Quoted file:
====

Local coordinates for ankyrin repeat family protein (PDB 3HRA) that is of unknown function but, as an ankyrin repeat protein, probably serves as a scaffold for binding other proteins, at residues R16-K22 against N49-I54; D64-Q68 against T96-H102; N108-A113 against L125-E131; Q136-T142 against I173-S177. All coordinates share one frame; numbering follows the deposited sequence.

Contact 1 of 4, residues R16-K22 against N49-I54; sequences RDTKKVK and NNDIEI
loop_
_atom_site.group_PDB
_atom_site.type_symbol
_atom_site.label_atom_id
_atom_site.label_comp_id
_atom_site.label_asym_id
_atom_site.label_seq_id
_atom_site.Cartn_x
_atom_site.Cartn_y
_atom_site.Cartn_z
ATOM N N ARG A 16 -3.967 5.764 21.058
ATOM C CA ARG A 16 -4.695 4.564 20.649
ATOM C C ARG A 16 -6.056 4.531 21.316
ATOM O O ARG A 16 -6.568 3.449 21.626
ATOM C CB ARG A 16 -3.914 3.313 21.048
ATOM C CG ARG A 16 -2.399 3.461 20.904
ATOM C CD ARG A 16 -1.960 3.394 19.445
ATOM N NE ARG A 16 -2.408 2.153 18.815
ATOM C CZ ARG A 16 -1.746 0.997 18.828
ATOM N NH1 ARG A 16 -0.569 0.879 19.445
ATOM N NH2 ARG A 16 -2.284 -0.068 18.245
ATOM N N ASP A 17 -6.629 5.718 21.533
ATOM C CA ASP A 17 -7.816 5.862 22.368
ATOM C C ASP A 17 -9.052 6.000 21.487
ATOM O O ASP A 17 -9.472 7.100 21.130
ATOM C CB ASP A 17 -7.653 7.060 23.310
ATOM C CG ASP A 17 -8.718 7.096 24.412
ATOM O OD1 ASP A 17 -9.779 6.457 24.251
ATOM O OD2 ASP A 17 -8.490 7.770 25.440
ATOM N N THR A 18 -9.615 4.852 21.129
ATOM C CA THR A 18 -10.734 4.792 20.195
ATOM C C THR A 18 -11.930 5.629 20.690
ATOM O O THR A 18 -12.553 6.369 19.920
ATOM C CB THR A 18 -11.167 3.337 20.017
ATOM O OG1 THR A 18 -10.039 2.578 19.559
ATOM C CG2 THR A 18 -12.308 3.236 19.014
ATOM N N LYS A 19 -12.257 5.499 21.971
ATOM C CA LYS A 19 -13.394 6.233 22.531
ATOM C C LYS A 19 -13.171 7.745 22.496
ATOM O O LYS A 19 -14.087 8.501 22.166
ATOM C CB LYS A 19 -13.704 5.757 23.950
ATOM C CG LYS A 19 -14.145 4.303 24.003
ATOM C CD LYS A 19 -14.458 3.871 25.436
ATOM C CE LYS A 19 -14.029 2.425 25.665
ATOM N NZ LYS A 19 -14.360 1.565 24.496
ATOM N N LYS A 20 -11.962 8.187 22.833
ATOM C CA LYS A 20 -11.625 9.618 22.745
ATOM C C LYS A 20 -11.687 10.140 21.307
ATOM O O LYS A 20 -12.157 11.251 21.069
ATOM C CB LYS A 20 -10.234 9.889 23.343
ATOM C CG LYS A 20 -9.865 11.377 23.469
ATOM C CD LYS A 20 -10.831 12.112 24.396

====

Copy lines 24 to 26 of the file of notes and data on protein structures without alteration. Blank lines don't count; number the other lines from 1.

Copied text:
ATOM N N ASP A 17 -6.629 5.718 21.533
ATOM C CA ASP A 17 -7.816 5.862 22.368
ATOM C C ASP A 17 -9.052 6.000 21.487